By Nathan Abrams

A quarter of a century ago, on May 14, 1998, the final episode of Seinfeld was broadcast, ending one of the most significant sitcoms of all time after nine seasons and 180 episodes. In fact the self-styled “show about nothing” was so important we can talk about the pre-Seinfeld and post-Seinfeld eras.

Set in Manhattan, Seinfeld focused on the minutiae of daily life for four friends: Jerry (Jerry Seinfeld), his best friend, George Costanza (Jason Alexander), his ex-girlfriend Elaine Benes (Julia Louis-Dreyfus), and his neighbour Cosmo Kramer (Michael Richards).

Such a setup might sound familiar to fans of 90s American comedy shows. But Seinfeld abandoned the traditional sitcom structure of an A story and a B story and instead gave each character their own storyline, full of self-aware and metatextual jokes.

While co-creators Larry David and Jerry Seinfeld wanted a single-camera, filmlike aesthetic, the network, NBC, forced them to adopt a multi-camera setup taped in front of a live studio audience to supply the laughter track.

Eventually, David and Seinfeld subverted that by shooting more scenes using single cameras and externally so that they could not be taped in front of a studio audience. They also employed a rapid-paced, quick-cutting, music-led style that was then unusual for sitcoms.

This created the opportunities for expanding the narrative and cinematographic possibilities we’ve seen since. Seinfeld was a forerunner of the cinematic television we watch today.

Seinfeld tackled a host of then-taboo topics, which were part of everyday life, including antisemitism, same-gender relationships and masturbation. But because censorship and social mores at that time would not allow the characters to say the word “masturbation”, instead they referred to who can be the “master of their domain”. Such topics are commonplace these days.

All four characters are antiheroes. None of them is particularly likeable nor were they intended to be. They are morally ambiguous, malicious, selfish, self-involved and extremely petty. They refuse to improve themselves, evolve or even manifest the slightest desire for change. They learn no lessons and the arc of the entire series revisits those they have wronged.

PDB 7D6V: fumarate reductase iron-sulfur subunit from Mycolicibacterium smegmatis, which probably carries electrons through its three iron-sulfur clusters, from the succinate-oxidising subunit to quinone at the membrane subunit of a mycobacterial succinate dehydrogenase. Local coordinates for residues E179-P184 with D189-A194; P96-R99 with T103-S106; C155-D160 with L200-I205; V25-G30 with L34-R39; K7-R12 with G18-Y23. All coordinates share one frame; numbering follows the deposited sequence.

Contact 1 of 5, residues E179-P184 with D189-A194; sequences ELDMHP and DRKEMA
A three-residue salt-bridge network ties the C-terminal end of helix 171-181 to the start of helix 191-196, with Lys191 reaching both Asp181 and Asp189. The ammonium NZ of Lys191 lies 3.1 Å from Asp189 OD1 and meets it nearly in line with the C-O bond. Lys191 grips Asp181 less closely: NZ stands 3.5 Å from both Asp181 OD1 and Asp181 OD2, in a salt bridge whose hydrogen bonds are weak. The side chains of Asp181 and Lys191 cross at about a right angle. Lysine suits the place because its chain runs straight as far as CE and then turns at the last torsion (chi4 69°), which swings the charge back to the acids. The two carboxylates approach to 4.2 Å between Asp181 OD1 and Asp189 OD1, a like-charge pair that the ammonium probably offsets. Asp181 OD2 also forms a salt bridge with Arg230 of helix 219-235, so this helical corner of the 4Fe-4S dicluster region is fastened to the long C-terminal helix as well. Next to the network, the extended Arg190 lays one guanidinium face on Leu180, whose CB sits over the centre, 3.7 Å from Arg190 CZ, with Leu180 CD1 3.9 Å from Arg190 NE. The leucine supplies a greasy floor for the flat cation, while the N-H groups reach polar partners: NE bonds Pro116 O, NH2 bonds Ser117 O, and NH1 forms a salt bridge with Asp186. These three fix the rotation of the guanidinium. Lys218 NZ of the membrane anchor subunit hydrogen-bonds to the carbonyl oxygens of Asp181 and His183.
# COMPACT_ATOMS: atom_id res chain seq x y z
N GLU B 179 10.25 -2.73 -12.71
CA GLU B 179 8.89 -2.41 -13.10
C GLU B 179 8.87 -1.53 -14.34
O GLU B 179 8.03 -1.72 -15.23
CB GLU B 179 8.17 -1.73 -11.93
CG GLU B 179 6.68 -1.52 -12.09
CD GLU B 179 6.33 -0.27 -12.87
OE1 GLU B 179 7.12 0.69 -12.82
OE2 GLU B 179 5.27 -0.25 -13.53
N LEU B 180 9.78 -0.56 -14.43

If all four leads in Seinfeld are bad, then George is the worst. Modelled on co-creator, Larry David, he is the epitome of male privilege. Such characters populate the televisual landscape today, not least in David’s later show, Curb Your Enthusiasm, in which he stars as a version of himself.

Elaine Benes stands out as a strong female character for the time. In one episode, in the face of a shortage of contraception, she judges whether her sexual partners are “sponge-worthy” or not. Julia Louis-Dreyfus plays her with a tremendous physical comedy, as well as comic timing. She was unapologetic, and her sexuality and work life are foregrounded. Clearly, this set the template for her later series, Veep.

Watching Seinfeld again now – and I have re-watched every episode – some of it lands terribly today. Take the episodes with Babu Bhatt, a Pakistani immigrant who runs a restaurant across the street from Jerry’s apartment. He appears in three episodes of the show and is known for his catchphrase, “Very bad man!” which he uses to insult Jerry.

The problem is that Babu is played by actor Brian George, who was born in Jerusalem to Iraqi Jewish parents, and is clearly wearing makeup and affecting a south Asian accent.

At the same time, the lack of diversity in Seinfeld is striking. New York is represented by Manhattan alone, rather than any of the other four boroughs that make up the metropolis. Its image of the Big Apple is white and middle class.

As journalist and screenwriter Lindy West has observed, the series featured only 19 black people, 18 of whom were one-off characters such as “the waiter” and “the guy who parks cars”. There was only one recurring black character – Kramer’s lawyer, Jackie Chiles – whose mimicry of OJ Simpson’s lawyer, Johnnie Cochran, makes him look like a real shyster.

So, while Seinfeld may feel like a dated product of the late 1990s, it was ahead of the curve aesthetically, structurally and in terms of narrative and characterisation. Today’s television would be unthinkable without it.

Nathan Abrams is Professor of Film Studies, Bangor University. This article is republished from The Conversation under a Creative Commons licence